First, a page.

Date & Place: Monday 14 December, in the Wolfson Room NB02, IHR Basement, North block, Senate House
Speakers: Hanna Diamond (Cardiff)
Paper Title: ‘Paris and its liberation: photography, memory and the Second World War’
Chair: Iain Stewart (UCL)
Hanna Diamond introduced new research which considered the importance of the visual record of the Liberation. She stressed how the events in Paris had been historicised and then transmitted, and how both of these actions had continued to shape how the public accessed the memory of the Second World War. This work will be the basis of a chapter in a new book on which she is working, and is also tied to her ongoing work with Paris Museums around the Liberation. Diamond discussed how these photographs could be read firstly through the way in which they were created, and latterly as emblematic symbols of how the war was remembered. She discussed how an ‘army of photographers’ had been mobilised at the Liberation, and how their work had been curated to present a strong message.
Museums rushed to frame the Liberation, and exhibitions as early as November 1944 invited the French public to look back on those heady days in August. Yet, they also framed a memory of the Resistance which inflated the extent and significance of the insurrection in Paris, and prioritised the role of De Gaulle and Leclerc. This was, in part, an effort to create a narrative of national unity that reflected the ordered harmony of De Gaulle’s victory parade along the Champs Elysee.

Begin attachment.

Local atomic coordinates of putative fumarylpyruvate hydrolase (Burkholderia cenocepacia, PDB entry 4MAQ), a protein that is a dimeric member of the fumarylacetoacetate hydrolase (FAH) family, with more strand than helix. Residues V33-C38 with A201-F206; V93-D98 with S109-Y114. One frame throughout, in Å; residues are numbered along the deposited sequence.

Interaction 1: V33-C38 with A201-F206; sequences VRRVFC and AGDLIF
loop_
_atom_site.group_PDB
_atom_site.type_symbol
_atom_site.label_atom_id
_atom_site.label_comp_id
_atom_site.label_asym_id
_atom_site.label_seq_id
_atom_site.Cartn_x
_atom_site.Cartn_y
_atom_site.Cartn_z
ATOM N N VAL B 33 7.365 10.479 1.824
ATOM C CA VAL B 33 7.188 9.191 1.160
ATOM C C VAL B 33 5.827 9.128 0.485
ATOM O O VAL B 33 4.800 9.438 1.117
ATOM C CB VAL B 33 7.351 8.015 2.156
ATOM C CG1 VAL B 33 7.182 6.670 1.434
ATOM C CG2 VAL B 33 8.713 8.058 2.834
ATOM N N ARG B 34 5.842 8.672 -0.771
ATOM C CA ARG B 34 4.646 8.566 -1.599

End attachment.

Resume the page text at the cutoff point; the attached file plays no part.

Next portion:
On subsequent anniversaries, this narrative was revisited and reinforced. Diamond examined a series of anniversaries, showing how novel practices of commemoration interacted with the relatively static text of the Liberation’s pictorial history. She discussed how Paris and its well-photographed barricades became the site of French memory of the War, whilst the beaches of Normandy remained somewhere for international commemoration in which the French participated.
By tracing the establishment and then practice of this ‘heroic narrative’ from 1944 to 2014, Diamond showed how the narrative had settled into a ‘frozen truth’. In these compelling images of the Liberation, she described simplified glimpses of the past, opening up interesting discussions of how the pictorial legacy of the Liberation can be contextualised and problematized in contemporary remembrance. Her paper contrasted the composition and commemoration of heritage, and interrogated the ways in which photographs frame a picture which is all the more interesting for what takes place just beyond the frame.